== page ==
As designers it is important to know who we are designing for. Who is our audience? More importantly, who is our client’s audience?
Accessibility and digital signs – Designing digital signs for everyone
PART 2: Typography
As designers it is important to know who we are designing for. Who is our audience? More importantly, who is our client’s audience? When you think about typography and accessibility, think about what it can give to a person with a disability, whether they are visually impaired, dyslexic, or any other disability, and how you can use your design skills to make your design look better. accessible.
WHICH POLICY TO USE? KNOWING YOUR AUDIENCE IS KEY
There really is only one rule when selecting a typeface to use – know your audience. If you have a branding guide, someone figured out which font you should use, and they did that by researching your brand’s audience and messaging and figuring out which font best matches your brand. your audience. So stick to the font of your style guide.
If you are able to select a font or try to figure out which font to use, then where do you start? The ADA does not offer a list of compliant fonts, but rather offers guidelines. Fonts used in panels should be sans serif, with limited styles – no italics or slashes. Handwritten and decorative fonts are also not recommended.
Decorative fonts can be fun, and they can be great to use in advertisements for events or products – again, know your audience. If you are creating a sign that communicates information to the public, such as directions, orientation, regulations, etc., it is best to choose a font that meets accessibility requirements.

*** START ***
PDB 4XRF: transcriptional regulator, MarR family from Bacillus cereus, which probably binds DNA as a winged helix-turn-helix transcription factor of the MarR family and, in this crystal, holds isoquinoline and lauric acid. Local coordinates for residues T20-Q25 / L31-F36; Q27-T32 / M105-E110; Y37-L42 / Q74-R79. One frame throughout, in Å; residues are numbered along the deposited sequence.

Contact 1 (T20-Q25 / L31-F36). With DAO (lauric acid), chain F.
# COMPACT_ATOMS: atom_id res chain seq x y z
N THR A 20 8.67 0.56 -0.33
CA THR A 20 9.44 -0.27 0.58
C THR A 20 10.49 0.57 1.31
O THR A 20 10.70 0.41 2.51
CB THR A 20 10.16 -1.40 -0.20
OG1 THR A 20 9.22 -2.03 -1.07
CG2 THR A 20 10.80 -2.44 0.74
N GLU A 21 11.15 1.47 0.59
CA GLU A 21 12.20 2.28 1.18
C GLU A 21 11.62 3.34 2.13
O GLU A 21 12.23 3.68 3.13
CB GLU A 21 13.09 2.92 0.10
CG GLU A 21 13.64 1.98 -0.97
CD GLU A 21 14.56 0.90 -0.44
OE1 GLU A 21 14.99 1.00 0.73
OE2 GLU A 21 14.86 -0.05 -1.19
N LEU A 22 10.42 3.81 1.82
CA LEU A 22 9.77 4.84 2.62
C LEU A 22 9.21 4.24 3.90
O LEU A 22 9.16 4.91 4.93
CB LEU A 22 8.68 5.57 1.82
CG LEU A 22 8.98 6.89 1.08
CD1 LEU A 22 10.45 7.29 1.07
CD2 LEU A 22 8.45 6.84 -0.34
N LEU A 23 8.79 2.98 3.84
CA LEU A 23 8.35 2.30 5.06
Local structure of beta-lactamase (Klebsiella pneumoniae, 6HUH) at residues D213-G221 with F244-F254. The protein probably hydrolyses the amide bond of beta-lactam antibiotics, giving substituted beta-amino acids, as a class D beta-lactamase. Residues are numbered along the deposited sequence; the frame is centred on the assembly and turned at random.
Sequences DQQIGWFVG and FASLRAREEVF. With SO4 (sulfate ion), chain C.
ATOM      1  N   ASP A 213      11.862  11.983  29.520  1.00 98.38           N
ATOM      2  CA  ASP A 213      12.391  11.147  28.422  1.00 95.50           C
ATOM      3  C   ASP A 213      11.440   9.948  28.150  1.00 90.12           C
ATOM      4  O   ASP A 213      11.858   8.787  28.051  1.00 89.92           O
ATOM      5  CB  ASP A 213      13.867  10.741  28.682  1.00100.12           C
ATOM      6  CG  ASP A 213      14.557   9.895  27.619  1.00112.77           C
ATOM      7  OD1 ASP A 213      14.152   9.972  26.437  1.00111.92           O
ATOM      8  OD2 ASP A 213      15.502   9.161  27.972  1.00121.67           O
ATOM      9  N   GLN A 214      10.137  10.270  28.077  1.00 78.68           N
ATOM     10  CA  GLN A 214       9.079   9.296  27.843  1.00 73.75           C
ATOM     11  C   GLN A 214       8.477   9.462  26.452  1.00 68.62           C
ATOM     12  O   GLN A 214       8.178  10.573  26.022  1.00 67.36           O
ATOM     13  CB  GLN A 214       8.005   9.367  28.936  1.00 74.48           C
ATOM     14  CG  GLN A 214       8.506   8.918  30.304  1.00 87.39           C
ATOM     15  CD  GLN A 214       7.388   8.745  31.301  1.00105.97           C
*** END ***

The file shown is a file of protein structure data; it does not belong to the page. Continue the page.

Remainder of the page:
WHAT MAKES A POLICE ACCESSIBLE? IT’S MORE THAN A TYPE
You’ve probably heard this advice before (we said it before, actually) – when designing for accessibility, it’s best to use a sans-serif font. And that’s good advice. ADA standards state that signs intended for the public must use a sans serif font. But what makes sans serif fonts more accessible? And are all serif fonts equal when it comes to accessibility?
RECOGNITION OF INDIVIDUAL CHARACTERS
It’s not as simple as choosing a sans serif font over a serif font. This is important, but choosing the right sans serif font helps. The design of the characters of a typeface goes a long way in determining the accessibility of a font.
Also avoid typefaces that use mirror opposites for certain characters – lowercase letters d and b tend to mirror, as do lowercase letters p and q. Fonts that have distinctive characteristics in these letters are more accessible.
ELEVATORS AND DESCENDERS AND WHY THEY ARE IMPORTANT
If you’re a typography geek, you know what ascenders and descendants are. But if you’re not, ascenders are the parts of lowercase letters that extend beyond the x-height of a font. Descendants are parts of characters that descend below the baseline.
For people with disabilities, some letters can be confusing. Properly designed characters with prominent ascenders and descendants facilitate readability, as they help make their characters easily identifiable. Selecting a font family with distinct ascenders and descendants is a great place to start.
KERNING FOR ACCESSIBILITY – ADJUSTING THE SPACE BETWEEN
We can’t talk about the importance of a unique character design without also talking about the space between letters in a font. Kerning is the space between your letters and, just like uniquely designed typefaces, can go a long way towards making your design legible.
Tight kerning usually results in less readability. Letters lose their uniqueness and separate letter shapes become more difficult to visualize and distinguish. In extreme examples, like the one above, non-disabled people would see reduced readability.
Font designers spend a lot of time designing their characters, but when choosing a font, check the natural spacing between letters and see how certain letters naturally align with each other.
LINE HEIGHT AND WIDTH
In addition to the space between letters being important, the space between lines in a paragraph is also important. Try to use line spacing that is at least 1.5 times the font size. Although text paragraphs are not common in most digital signage applications, they do exist, especially in news feeds and certain types of advertisements. Also, try to keep the width of your lines between 40 and 55 characters when layout.